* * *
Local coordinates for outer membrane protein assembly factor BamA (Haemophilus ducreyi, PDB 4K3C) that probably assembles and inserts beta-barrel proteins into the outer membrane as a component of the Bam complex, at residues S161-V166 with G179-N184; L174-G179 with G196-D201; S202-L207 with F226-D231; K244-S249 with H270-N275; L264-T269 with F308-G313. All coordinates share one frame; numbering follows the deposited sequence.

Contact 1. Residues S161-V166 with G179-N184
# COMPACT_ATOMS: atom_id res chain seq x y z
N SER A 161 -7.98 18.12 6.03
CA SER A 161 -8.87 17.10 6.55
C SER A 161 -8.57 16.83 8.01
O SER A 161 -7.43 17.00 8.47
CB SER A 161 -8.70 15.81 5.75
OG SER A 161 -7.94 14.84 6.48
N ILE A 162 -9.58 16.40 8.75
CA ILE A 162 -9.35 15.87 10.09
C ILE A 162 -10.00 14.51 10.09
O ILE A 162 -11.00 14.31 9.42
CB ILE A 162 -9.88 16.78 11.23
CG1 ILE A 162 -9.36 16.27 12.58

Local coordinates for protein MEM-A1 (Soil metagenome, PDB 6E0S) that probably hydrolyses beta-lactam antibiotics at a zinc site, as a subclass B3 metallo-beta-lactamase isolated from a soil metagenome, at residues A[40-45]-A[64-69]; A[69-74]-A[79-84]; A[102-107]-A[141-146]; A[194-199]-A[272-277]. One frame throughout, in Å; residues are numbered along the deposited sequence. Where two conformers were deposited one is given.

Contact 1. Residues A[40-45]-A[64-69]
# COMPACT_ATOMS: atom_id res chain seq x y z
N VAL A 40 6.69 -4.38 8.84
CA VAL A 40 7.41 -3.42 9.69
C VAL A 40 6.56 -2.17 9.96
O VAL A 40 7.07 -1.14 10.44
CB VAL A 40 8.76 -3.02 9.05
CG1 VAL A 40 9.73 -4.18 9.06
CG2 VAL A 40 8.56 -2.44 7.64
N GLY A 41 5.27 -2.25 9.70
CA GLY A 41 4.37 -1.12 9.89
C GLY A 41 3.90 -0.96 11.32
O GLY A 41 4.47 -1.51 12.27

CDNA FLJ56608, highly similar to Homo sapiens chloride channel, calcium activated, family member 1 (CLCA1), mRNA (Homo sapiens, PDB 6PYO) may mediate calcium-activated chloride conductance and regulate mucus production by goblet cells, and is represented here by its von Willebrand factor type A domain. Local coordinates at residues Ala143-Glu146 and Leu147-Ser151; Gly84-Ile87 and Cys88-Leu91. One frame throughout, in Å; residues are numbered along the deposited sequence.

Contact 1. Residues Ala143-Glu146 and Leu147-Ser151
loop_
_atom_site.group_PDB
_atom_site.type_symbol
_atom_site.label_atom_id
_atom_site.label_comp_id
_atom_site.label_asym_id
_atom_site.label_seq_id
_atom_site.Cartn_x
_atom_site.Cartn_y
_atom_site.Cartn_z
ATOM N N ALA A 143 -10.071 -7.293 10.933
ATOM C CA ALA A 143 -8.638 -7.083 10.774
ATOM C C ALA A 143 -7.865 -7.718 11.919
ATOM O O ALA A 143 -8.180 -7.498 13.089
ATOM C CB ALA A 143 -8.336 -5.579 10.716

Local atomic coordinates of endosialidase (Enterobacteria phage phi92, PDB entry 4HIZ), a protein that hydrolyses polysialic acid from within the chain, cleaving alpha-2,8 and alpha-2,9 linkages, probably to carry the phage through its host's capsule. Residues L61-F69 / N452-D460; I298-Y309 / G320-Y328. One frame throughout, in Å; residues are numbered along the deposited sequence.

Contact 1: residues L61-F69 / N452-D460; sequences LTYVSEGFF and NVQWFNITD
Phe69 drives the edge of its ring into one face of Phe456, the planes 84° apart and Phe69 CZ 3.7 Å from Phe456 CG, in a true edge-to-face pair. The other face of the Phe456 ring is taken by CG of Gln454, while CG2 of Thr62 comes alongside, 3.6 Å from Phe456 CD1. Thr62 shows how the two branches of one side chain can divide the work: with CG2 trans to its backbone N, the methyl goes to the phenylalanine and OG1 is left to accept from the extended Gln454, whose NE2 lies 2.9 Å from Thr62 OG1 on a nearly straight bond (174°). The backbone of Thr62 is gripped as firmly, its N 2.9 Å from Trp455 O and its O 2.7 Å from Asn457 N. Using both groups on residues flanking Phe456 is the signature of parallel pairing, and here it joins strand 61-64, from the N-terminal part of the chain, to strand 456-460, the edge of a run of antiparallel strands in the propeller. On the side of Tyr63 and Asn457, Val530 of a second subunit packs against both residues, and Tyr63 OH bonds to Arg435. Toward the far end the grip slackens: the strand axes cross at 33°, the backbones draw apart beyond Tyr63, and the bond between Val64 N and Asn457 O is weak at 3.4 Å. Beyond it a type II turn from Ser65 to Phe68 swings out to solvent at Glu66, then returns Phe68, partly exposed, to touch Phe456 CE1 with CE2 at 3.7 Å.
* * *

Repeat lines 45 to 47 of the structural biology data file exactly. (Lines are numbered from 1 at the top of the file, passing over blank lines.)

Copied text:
ATOM O O ALA A 143 -8.180 -7.498 13.089
ATOM C CB ALA A 143 -8.336 -5.579 10.716

Local atomic coordinates of endosialidase (Enterobacteria phage phi92, PDB entry 4HIZ), a protein that hydrolyses polysialic acid from within the chain, cleaving alpha-2,8 and alpha-2,9 linkages, probably to carry the phage through its host's capsule. Residues L61-F69 / N452-D460; I298-Y309 / G320-Y328. One frame throughout, in Å; residues are numbered along the deposited sequence.